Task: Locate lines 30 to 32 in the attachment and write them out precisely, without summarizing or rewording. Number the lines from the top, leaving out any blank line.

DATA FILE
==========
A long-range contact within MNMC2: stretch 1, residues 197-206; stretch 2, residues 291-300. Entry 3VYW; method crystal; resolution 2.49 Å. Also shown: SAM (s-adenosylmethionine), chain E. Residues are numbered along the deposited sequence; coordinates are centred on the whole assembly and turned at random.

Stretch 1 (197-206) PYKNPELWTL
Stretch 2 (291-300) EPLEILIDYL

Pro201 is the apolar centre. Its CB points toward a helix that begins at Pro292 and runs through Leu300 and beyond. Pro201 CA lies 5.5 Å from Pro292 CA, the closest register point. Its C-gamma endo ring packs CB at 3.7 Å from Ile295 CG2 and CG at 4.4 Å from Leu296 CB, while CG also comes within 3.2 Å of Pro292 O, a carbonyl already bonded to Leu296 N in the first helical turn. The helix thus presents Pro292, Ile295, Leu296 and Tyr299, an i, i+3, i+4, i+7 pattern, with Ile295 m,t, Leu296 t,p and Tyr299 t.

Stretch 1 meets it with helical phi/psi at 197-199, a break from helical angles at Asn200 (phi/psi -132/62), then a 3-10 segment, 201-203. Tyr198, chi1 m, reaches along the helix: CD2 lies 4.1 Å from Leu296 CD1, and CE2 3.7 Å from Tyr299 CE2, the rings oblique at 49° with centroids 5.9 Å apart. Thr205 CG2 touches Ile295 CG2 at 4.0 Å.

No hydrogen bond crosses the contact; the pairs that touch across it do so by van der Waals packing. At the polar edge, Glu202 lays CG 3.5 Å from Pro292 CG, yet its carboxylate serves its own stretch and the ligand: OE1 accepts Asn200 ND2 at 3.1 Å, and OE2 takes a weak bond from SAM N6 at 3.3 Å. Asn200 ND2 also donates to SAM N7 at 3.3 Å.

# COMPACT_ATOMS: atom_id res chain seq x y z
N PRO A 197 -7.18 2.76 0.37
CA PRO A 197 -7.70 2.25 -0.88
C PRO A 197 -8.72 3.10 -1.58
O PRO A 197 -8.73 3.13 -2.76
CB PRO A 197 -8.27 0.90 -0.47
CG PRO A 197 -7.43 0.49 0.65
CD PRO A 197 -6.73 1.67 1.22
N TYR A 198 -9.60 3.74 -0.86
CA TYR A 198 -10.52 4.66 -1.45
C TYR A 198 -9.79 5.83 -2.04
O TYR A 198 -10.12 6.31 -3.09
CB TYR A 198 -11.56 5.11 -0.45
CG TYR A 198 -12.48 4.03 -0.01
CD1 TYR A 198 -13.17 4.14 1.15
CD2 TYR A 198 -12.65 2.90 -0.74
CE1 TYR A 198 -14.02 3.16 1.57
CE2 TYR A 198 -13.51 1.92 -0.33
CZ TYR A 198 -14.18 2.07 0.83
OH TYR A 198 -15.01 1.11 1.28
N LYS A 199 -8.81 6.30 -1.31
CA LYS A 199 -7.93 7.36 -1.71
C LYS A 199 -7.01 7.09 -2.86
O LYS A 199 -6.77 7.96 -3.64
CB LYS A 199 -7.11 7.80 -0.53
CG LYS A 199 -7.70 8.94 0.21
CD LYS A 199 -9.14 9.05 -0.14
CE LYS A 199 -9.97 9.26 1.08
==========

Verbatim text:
O LYS A 199 -6.77 7.96 -3.64
CB LYS A 199 -7.11 7.80 -0.53
CG LYS A 199 -7.70 8.94 0.21